Trump’s path to re-election in November 2020 depends on clinching a cluster of farm and Rust Belt states decided by slim margins in 2016. Minnesota, which Trump lost by 1.5 percentage points to Democrat Hillary Clinton, is a key target, his campaign said.
Unlike 2016, when it spent little money and time in the Midwestern state, the campaign has already hired staff and organized voters there. Thursday’s visit marks the president’s fourth trip to the state in the past 16 months.
The visit comes against the backdrop of an impeachment investigation by the Democratic-led U.S. House of Representatives that has upended Washington.
The probe centers on a whistleblower’s allegations that Trump used military aid to secure a promise from Ukraine’s president to investigate former Vice President Joe Biden, a leading candidate for the 2020 Democratic presidential nomination, and his son Hunter, who was on the board of a Ukrainian energy firm.
Trump has denied wrongdoing. The White House said on Tuesday it would refuse to participate in the “partisan and unconstitutional” impeachment inquiry.
Alex Conant, a Republican strategist born in Minnesota, said the rally venue held a symbolic meaning.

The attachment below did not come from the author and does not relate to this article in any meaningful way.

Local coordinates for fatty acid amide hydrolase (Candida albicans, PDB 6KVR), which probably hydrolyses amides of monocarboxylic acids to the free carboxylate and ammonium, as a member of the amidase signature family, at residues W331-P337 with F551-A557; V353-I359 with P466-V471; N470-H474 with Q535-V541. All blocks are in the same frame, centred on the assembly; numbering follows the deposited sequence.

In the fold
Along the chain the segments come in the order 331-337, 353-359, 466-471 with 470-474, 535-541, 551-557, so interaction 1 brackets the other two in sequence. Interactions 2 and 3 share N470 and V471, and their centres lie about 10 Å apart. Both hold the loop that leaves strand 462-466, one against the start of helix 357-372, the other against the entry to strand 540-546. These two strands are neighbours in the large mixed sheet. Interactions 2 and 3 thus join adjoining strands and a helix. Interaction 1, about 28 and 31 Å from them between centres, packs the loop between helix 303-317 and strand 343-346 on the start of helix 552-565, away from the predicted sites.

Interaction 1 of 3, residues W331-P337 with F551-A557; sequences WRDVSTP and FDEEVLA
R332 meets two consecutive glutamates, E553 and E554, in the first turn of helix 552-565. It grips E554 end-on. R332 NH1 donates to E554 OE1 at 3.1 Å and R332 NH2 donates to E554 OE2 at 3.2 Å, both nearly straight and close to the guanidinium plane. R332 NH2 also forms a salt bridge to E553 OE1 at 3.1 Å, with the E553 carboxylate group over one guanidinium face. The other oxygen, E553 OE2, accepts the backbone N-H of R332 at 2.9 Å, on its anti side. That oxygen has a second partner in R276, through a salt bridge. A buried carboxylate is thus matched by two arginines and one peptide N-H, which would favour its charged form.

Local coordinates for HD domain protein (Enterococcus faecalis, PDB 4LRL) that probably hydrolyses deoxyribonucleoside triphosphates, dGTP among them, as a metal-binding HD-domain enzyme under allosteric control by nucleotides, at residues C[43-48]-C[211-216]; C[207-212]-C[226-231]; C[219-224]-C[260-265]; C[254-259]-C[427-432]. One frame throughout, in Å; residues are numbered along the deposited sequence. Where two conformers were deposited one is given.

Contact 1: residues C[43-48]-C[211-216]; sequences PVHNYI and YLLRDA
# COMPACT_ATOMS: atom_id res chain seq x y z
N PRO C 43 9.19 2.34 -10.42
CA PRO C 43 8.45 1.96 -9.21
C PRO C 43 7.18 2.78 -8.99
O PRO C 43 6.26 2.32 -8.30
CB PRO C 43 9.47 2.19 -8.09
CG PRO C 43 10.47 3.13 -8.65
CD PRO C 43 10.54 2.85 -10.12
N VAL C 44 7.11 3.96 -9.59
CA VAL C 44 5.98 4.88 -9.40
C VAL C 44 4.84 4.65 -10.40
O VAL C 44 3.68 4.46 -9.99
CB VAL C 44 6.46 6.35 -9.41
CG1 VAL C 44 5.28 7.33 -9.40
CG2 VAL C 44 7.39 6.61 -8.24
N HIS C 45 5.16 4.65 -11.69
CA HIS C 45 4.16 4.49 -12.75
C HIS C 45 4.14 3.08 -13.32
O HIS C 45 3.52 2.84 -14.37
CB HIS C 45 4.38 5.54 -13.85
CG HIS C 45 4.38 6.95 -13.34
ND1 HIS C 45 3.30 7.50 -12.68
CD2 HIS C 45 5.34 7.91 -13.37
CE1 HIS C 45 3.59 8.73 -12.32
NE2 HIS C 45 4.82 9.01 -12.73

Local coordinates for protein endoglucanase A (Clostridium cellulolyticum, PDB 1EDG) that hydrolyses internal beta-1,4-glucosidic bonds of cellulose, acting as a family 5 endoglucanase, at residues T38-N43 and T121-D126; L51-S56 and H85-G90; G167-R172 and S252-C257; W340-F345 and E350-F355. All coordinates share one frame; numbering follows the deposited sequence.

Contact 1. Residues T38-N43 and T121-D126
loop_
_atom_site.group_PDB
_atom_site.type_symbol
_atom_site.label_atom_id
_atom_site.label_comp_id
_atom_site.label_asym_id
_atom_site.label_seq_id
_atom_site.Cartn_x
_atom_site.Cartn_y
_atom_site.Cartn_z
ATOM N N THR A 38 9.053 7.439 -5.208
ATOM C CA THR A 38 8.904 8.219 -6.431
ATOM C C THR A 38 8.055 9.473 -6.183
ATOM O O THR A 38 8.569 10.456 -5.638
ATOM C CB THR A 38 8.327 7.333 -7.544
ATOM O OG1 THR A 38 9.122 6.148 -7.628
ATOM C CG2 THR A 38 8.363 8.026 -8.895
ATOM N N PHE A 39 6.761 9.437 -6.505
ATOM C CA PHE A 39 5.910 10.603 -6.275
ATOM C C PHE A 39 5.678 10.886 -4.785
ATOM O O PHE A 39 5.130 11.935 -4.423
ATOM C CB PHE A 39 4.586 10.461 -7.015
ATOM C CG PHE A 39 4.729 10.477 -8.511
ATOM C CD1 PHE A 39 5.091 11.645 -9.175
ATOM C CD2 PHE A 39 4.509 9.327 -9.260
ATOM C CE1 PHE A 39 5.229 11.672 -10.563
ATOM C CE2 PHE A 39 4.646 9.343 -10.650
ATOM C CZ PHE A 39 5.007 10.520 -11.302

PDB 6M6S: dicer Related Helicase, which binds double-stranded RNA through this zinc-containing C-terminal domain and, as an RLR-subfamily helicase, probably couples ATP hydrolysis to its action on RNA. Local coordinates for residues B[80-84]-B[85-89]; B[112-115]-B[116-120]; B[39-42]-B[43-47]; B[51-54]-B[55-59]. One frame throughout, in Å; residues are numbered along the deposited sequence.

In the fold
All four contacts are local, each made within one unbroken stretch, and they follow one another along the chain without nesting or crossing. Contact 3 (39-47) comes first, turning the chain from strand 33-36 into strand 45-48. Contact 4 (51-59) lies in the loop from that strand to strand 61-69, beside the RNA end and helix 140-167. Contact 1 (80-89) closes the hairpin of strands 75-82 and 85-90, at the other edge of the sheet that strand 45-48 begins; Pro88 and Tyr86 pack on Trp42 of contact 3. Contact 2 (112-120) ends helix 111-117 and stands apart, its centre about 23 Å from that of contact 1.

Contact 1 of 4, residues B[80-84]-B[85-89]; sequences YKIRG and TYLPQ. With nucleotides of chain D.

“I think he wants to have the biggest crowd possible. If he gets 15,000 to 20,000 people on a Thursday night in Minneapolis, that sends a signal,” Conant said.
Trump’s visit has generated local backlash. The city’s mayor was criticized for initially suggesting Trump was not welcome. The Minneapolis police union began selling pro-Trump T-shirts after the police chief said off-duty officers could not wear their uniforms to political events.
Vice President Mike Pence, who is also making a visit to Minnesota on Thursday, is scheduled to meet with the police union.
City and state leaders are holding several news conferences on Thursday to highlight Democratic causes and publicly reject Trump’s platform. Local labor leaders are planning a late-afternoon march to protest Trump’s visit.
“I believe in the people of Minnesota. In the end, I think we will see people voicing their opinions without any incident,” said Amy Koch, a Republican strategist in Minnesota who plans on attending the rally.
No Republican presidential candidate has won Minnesota since Richard Nixon in 1972.
A poll released by Alliance for a Better Minnesota on Wednesday showed 52% of registered voters in the state would vote for the Democratic candidate next year, while 42% would vote for Trump. The survey of 1,175 voters was conducted with the left-leaning Public Policy Polling.